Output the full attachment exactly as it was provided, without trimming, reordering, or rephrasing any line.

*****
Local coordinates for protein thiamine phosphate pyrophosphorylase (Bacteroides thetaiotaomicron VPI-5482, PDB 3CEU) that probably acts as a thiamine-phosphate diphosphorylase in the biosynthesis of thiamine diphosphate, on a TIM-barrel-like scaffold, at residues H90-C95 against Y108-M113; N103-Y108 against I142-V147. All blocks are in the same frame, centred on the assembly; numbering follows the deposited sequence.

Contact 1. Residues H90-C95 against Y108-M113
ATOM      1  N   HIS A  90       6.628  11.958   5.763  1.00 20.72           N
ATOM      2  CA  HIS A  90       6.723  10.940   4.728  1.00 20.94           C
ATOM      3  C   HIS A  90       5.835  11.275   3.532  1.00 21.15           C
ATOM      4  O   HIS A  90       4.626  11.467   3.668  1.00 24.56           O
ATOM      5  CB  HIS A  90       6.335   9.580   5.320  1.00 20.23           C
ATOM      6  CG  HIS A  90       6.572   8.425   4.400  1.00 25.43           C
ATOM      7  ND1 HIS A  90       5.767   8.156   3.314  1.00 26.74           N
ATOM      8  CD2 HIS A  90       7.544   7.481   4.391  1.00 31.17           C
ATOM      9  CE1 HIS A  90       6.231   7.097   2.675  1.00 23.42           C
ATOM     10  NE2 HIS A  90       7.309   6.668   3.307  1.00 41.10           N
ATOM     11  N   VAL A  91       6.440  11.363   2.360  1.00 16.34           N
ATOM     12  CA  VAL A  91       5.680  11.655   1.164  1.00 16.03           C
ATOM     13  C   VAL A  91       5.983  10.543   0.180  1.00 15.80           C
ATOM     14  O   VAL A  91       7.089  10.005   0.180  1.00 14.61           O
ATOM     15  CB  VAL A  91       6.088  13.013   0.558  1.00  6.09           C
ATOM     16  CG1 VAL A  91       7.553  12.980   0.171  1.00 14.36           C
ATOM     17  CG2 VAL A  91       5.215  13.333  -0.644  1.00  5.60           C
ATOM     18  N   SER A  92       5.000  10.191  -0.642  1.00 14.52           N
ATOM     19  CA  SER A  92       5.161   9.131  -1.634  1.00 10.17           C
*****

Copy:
Local coordinates for protein thiamine phosphate pyrophosphorylase (Bacteroides thetaiotaomicron VPI-5482, PDB 3CEU) that probably acts as a thiamine-phosphate diphosphorylase in the biosynthesis of thiamine diphosphate, on a TIM-barrel-like scaffold, at residues H90-C95 against Y108-M113; N103-Y108 against I142-V147. All blocks are in the same frame, centred on the assembly; numbering follows the deposited sequence.

Contact 1. Residues H90-C95 against Y108-M113
ATOM      1  N   HIS A  90       6.628  11.958   5.763  1.00 20.72           N
ATOM      2  CA  HIS A  90       6.723  10.940   4.728  1.00 20.94           C
ATOM      3  C   HIS A  90       5.835  11.275   3.532  1.00 21.15           C
ATOM      4  O   HIS A  90       4.626  11.467   3.668  1.00 24.56           O
ATOM      5  CB  HIS A  90       6.335   9.580   5.320  1.00 20.23           C
ATOM      6  CG  HIS A  90       6.572   8.425   4.400  1.00 25.43           C
ATOM      7  ND1 HIS A  90       5.767   8.156   3.314  1.00 26.74           N
ATOM      8  CD2 HIS A  90       7.544   7.481   4.391  1.00 31.17           C
ATOM      9  CE1 HIS A  90       6.231   7.097   2.675  1.00 23.42           C
ATOM     10  NE2 HIS A  90       7.309   6.668   3.307  1.00 41.10           N
ATOM     11  N   VAL A  91       6.440  11.363   2.360  1.00 16.34           N
ATOM     12  CA  VAL A  91       5.680  11.655   1.164  1.00 16.03           C
ATOM     13  C   VAL A  91       5.983  10.543   0.180  1.00 15.80           C
ATOM     14  O   VAL A  91       7.089  10.005   0.180  1.00 14.61           O
ATOM     15  CB  VAL A  91       6.088  13.013   0.558  1.00  6.09           C
ATOM     16  CG1 VAL A  91       7.553  12.980   0.171  1.00 14.36           C
ATOM     17  CG2 VAL A  91       5.215  13.333  -0.644  1.00  5.60           C
ATOM     18  N   SER A  92       5.000  10.191  -0.642  1.00 14.52           N
ATOM     19  CA  SER A  92       5.161   9.131  -1.634  1.00 10.17           C